Reducing the number of patient dropouts will keep a program on track. Reasons for patient drop-out of peritoneal dialysis vary but some result from complications such as catheter mechanics that if modified could improve the number of patients who stick with the therapy, Saxena said. Consolidating small peritoneal dialysis centers in nearby geographical areas to improve efficiency and reduce staff burnout is another strategy to growing a peritoneal dialysis program, he said.
Saxena offered several additional suggestions to help improve growth and outcomes of a peritoneal dialysis center or program. He said the most important is to improve the training and awareness of nephrologists when it comes to this modality and to educate patients and their families with timely and quality information about end-stage renal disease that includes dialysis treatment options. In addition, physicians and staff in peritoneal dialysis programs should take swift action to prevent and treat related complications, and adopt measures to preserve peritoneal membrane function.
Saxena said his institution, the UT Southwestern Medical Center, adopted a multi-step process to educate patients facing dialysis that has led to significant growth of the peritoneal program. Patients are first counseled and educated about dialysis options; if they choose peritoneal dialysis they are sent to the center where they receive comprehensive education about the process before the catheter is surgically placed for dialysis.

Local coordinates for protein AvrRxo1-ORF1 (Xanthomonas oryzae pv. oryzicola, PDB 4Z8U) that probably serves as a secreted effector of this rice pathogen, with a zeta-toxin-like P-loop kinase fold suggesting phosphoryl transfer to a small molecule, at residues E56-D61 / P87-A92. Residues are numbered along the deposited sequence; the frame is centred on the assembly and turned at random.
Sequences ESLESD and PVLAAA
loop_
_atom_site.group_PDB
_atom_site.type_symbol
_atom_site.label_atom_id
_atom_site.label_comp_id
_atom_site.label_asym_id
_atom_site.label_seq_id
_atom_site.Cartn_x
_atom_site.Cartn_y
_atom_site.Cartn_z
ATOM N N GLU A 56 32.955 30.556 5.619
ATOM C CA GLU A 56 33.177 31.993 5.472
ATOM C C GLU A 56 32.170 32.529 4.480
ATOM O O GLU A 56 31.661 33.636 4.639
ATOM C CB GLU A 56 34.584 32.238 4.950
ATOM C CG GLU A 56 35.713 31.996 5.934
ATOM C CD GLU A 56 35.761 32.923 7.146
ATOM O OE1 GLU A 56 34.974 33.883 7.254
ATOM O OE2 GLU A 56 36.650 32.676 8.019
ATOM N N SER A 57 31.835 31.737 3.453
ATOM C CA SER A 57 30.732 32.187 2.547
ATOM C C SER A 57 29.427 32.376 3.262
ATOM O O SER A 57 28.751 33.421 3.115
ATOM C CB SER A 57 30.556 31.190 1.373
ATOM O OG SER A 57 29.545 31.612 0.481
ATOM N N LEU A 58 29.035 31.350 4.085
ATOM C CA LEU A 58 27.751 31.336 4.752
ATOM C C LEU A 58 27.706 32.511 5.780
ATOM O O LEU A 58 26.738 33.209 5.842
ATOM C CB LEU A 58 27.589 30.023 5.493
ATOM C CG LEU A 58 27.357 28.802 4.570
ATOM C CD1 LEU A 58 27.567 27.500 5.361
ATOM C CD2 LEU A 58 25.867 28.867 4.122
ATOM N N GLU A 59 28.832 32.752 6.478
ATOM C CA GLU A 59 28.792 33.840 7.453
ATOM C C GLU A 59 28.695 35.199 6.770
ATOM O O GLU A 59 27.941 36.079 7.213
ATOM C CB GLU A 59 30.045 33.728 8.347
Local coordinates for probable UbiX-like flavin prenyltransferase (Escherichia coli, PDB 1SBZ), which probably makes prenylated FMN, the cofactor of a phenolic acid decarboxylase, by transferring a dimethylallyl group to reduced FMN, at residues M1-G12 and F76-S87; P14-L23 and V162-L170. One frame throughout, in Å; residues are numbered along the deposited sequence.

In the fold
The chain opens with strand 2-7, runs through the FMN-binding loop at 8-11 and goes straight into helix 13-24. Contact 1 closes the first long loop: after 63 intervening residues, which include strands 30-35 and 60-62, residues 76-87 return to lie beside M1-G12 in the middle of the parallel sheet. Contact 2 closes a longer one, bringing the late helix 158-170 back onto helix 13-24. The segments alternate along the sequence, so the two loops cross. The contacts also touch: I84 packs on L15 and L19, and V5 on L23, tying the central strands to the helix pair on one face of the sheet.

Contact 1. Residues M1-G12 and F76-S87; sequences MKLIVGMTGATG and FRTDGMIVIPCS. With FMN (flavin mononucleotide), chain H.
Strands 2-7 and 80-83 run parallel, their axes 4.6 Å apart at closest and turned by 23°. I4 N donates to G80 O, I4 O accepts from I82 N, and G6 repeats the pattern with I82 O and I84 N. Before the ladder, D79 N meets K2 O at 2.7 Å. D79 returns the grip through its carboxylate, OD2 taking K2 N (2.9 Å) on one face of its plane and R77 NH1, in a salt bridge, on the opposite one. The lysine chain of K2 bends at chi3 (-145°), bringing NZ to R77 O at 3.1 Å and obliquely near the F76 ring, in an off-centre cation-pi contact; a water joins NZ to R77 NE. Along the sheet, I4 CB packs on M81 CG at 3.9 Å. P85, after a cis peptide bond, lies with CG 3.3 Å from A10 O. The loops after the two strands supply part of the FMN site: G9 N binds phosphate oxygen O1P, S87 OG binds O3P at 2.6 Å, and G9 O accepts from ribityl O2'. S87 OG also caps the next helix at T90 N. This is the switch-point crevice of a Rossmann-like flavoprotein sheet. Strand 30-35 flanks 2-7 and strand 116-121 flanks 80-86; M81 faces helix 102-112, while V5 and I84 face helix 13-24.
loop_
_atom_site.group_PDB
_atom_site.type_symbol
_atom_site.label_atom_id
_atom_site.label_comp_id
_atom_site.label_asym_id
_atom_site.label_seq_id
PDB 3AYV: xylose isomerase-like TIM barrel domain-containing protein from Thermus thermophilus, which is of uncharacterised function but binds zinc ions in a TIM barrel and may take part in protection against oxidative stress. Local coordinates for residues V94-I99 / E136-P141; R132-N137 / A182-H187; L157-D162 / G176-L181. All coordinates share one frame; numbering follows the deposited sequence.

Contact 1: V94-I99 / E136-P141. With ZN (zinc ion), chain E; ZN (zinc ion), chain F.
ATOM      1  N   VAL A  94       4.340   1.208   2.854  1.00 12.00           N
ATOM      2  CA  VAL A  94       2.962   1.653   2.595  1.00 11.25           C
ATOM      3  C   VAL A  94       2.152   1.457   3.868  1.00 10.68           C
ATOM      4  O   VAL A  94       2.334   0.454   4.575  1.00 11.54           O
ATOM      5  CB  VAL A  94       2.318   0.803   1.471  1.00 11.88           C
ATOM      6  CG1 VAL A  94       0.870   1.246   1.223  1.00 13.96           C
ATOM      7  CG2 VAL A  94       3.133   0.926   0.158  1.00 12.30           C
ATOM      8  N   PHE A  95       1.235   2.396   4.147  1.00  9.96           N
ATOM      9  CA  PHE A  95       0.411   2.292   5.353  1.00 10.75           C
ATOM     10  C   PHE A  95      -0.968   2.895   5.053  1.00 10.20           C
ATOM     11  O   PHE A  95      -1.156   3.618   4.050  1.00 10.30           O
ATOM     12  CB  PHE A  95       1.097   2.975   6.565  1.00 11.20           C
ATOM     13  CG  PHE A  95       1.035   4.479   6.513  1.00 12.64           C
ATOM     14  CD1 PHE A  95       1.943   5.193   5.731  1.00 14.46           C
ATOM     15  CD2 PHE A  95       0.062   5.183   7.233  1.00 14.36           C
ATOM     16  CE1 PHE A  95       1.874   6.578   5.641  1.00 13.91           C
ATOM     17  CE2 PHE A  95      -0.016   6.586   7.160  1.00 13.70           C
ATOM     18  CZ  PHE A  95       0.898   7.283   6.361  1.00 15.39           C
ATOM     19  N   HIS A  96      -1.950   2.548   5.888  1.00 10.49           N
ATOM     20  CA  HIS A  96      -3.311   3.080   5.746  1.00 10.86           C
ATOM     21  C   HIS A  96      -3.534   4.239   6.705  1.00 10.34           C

“Peritoneal dialysis (PD) and hemodialysis (HD) are dialysis options for end-stage renal disease patients in whom preemptive kidney transplantation is not possible. The selection of PD or HD will usually be based on patient motivation, desire, geographic distance from an HD unit, physician and/or nurse bias, and patient education. Unfortunately, many patients are not educated on PD before beginning dialysis. Most studies show that the relative risk of death in patients on in-center HD versus PD changes over time with a lower risk on PD, especially in the first 3 months of dialysis. The survival advantage of PD continues for 1.5-2 years but, over time, the risk of death with PD equals or becomes greater than with in-center HD, depending on patient factors. Thus, PD survival is best at the start of dialysis. Patient satisfaction may be higher with PD, and PD costs are significantly lower than HD costs. The new reimbursement system, including bundling of dialysis services, may lead to an increase in the number of incident patients on PD. The high technique failure of PD persists, despite significant reductions in peritonitis rates. Infection also continues to be an important cause of mortality and morbidity among HD patients, especially those using a central venous catheter as HD access. Nephrologists' efforts should be focused on educating themselves and their patients about the opportunities for home modality therapies and reducing the reliance on central venous catheter for long-term HD access.”